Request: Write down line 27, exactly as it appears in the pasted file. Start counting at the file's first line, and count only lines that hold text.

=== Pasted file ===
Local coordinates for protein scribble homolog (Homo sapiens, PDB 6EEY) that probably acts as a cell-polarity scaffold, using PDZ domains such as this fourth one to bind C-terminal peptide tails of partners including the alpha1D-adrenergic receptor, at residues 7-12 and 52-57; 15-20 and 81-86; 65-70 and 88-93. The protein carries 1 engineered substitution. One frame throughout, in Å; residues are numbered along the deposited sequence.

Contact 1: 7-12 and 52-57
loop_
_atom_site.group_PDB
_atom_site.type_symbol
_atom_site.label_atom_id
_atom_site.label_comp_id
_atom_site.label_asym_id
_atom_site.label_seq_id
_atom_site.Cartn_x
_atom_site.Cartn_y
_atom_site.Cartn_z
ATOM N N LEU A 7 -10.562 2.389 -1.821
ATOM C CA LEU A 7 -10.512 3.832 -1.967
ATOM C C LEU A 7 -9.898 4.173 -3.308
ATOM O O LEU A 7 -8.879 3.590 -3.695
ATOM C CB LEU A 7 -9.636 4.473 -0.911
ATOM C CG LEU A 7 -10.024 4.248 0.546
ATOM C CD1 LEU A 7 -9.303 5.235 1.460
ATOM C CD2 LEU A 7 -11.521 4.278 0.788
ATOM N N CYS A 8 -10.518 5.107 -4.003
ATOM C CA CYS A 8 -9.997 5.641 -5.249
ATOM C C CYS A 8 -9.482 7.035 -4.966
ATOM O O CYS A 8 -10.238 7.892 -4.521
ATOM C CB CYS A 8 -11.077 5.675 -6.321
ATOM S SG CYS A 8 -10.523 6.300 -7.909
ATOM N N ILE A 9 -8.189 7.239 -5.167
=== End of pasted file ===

ATOM N N ILE A 9 -8.189 7.239 -5.167